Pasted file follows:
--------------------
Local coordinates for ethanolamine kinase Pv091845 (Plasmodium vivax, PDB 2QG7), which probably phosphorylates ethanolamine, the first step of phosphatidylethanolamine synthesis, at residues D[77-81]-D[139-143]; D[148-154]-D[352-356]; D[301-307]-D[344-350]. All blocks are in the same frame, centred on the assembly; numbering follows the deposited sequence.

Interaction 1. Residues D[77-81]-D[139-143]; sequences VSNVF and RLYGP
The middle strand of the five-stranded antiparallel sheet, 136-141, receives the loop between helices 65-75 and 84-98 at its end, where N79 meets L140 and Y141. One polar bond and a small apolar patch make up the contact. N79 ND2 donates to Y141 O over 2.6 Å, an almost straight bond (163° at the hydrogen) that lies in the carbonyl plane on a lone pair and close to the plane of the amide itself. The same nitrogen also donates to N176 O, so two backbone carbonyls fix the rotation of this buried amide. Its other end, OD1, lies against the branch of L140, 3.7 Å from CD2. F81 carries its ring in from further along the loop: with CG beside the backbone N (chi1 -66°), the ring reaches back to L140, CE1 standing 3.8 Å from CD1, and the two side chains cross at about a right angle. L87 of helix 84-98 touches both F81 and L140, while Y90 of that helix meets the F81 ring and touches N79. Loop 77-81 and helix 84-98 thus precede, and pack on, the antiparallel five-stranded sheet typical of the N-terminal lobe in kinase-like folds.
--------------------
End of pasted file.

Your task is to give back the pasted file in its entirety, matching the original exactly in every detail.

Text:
Local coordinates for ethanolamine kinase Pv091845 (Plasmodium vivax, PDB 2QG7), which probably phosphorylates ethanolamine, the first step of phosphatidylethanolamine synthesis, at residues D[77-81]-D[139-143]; D[148-154]-D[352-356]; D[301-307]-D[344-350]. All blocks are in the same frame, centred on the assembly; numbering follows the deposited sequence.

Interaction 1. Residues D[77-81]-D[139-143]; sequences VSNVF and RLYGP
The middle strand of the five-stranded antiparallel sheet, 136-141, receives the loop between helices 65-75 and 84-98 at its end, where N79 meets L140 and Y141. One polar bond and a small apolar patch make up the contact. N79 ND2 donates to Y141 O over 2.6 Å, an almost straight bond (163° at the hydrogen) that lies in the carbonyl plane on a lone pair and close to the plane of the amide itself. The same nitrogen also donates to N176 O, so two backbone carbonyls fix the rotation of this buried amide. Its other end, OD1, lies against the branch of L140, 3.7 Å from CD2. F81 carries its ring in from further along the loop: with CG beside the backbone N (chi1 -66°), the ring reaches back to L140, CE1 standing 3.8 Å from CD1, and the two side chains cross at about a right angle. L87 of helix 84-98 touches both F81 and L140, while Y90 of that helix meets the F81 ring and touches N79. Loop 77-81 and helix 84-98 thus precede, and pack on, the antiparallel five-stranded sheet typical of the N-terminal lobe in kinase-like folds.